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  #11  
Old 12-01-2007, 12:07 PM
Iconoclastic Iconoclastic is offline
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Default Re: Introduction to Five Tools Analysis: Hitting

I'd love to see an analysis of Vladimir Guerrero or Ichiro's swings and approaches to hitting.
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  #12  
Old 12-01-2007, 12:23 PM
bosoxfan bosoxfan is offline
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Default Re: Introduction to Five Tools Analysis: Hitting

My daughter just started with a hitting coach for softball. The focus has been on back leg load and push. This really helps me understand what she is talking about thnak you for posting this.
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  #13  
Old 12-01-2007, 12:25 PM
tdarko tdarko is offline
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Default Re: Introduction to Five Tools Analysis: Hitting

[ QUOTE ]
-Bat drag: The elbows lead the bat into the zone. This causes a late bat and saps power; hitters with significant bat drag will never be able to hit 85+ MPH fastballs and will not hit for power.

[/ QUOTE ]

This is the one move every great hitter makes, he leads with the front elbow--the worst thing you can teach is to tell a hitter to throw is hands at the ball or to throw the knob at the ball b/c that doesn't get you into a slot. This would be much easier if I were in person oh well.

Leading with the elbow puts the bat in a lag position which you said it makes it drag which isn't right. It also locks the back elbow into the ribs--the power position mentioned like in the bonds picture. The barrel moves at a rate at something like 9 or 10 times faster than your hands do--so obv you want your barrel to move the greater distance than your hands. When you lead with the elbow, your hands are at about your chest and the barrel is still back behind you. Now, the ball is right in front of the plate--upon swing/impact your hands only move 4 or 5 inches to the ball at this point whereas that barrel moves 2 feet or so--but we want this b/c it is moving at a much much faster rate than your hands, THIS is how you create power. That is bat release, if you don't lead with the elbow--which every single hitter in each video did--then you can't release the barrel through the zone and you lose a ton of power, instead your hands are swinging the barrel through the zone which is slower and less powerful not to mention incorrect directionally much of the time.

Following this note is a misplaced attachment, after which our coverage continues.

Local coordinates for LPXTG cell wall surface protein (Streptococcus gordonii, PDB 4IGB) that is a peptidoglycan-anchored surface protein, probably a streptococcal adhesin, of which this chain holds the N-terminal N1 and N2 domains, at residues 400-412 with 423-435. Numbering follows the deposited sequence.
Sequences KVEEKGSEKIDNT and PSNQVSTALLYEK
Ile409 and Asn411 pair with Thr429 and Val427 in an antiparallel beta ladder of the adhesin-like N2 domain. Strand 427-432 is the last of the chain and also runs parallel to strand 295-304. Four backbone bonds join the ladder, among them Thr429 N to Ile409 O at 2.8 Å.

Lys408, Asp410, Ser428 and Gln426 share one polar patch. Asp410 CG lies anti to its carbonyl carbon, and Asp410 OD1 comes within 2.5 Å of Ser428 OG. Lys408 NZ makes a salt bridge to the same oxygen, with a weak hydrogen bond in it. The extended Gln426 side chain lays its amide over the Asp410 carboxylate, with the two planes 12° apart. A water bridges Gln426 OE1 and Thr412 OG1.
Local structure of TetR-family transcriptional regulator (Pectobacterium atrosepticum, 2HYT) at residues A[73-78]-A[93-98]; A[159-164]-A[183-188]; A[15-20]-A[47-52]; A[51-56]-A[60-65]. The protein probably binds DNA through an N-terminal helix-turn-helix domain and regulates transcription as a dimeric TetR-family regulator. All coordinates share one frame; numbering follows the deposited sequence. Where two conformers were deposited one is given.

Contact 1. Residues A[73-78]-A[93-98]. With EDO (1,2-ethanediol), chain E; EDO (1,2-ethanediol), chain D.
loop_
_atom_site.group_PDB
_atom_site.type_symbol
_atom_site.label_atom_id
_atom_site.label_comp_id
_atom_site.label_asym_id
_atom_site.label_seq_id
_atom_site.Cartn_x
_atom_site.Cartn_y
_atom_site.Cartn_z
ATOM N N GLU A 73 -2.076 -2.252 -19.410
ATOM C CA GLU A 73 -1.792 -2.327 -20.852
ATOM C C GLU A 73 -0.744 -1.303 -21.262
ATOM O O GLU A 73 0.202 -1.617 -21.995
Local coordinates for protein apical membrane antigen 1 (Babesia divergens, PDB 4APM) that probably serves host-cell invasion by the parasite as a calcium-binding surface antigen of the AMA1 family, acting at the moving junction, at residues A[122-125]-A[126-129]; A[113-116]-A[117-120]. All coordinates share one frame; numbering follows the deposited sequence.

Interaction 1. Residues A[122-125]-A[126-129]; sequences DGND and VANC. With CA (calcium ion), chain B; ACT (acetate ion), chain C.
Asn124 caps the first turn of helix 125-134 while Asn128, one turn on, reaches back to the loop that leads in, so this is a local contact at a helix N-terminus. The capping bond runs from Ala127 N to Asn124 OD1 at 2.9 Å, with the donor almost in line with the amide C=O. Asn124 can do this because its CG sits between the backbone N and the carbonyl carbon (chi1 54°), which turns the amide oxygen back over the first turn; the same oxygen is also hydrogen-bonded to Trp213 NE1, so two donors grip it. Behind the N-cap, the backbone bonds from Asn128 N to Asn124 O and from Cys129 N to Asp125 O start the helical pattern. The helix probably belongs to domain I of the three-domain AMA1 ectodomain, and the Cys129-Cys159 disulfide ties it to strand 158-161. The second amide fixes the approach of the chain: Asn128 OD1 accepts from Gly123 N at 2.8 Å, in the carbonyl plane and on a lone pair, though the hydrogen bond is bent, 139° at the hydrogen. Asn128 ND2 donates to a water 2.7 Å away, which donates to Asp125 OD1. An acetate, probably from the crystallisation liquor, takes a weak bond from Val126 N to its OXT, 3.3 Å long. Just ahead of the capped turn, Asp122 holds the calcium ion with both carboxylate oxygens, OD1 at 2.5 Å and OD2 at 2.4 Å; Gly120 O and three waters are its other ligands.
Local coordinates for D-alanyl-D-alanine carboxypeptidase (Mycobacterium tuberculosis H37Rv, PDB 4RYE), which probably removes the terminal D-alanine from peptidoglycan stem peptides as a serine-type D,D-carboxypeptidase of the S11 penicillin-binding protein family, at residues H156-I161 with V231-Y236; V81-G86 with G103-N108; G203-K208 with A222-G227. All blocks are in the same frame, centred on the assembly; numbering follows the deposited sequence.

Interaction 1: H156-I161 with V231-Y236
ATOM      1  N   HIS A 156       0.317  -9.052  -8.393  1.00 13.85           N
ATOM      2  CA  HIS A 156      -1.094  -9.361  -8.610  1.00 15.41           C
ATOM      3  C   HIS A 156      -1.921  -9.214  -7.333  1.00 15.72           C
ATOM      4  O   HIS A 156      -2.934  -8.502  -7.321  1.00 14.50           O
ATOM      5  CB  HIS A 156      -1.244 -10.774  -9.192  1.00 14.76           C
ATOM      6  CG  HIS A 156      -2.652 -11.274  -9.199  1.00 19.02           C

Watch big league hitters take a pitch, they are starting their swings even though they take but every time they lead w/ that elbow, their hips and elbow attack and then stop...b/c what was coming next was the rotation and the bat release. This would be a lot easier in person, it is hard to discuss over a message board--it is hands on stuff as you know.

Another thing leading w/ the elbow does is what I learned in a big league camp--it is called "hitting in a big zone." You are told all your life to "swing down on the ball" etc., but what happens is that when you swing down on the ball the barrel is only in the zone for a split second--at contact, so you have to "time" the pitch perfectly and we all know how tough that is. When you lead w/ the elbow and the bat lags the barrel drops into the hitting zone immediately and stays in the hitting zone upon the instant of bat release all the way through hand break when the ball is long gone from the equation. This made immediate sense to me b/c I could remember seeing some of the great hitters looking like they were completely beat on a great fastball and they drove it the other way in the gap--and it was b/c their barrel was in the hitting zone--they were way late timing the pitcher but their swing was great which allowed them to get a hit.

Good thread Kyle. I have to get to a game, I will check this thread later.
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  #14  
Old 12-01-2007, 12:26 PM
Troll_Inc Troll_Inc is offline
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Default Re: Introduction to Five Tools Analysis: Hitting

[ QUOTE ]
I like this thread. Please continue.

[/ QUOTE ]

100% continue. I don't even know why bother with a poll.

Excellent content, way better than this site probably deserves.

Anyone who voted "no" is a tard.
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  #15  
Old 12-01-2007, 02:45 PM
ArcticKnight ArcticKnight is offline
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Default Re: Introduction to Five Tools Analysis: Hitting

Great Thread Kyleb -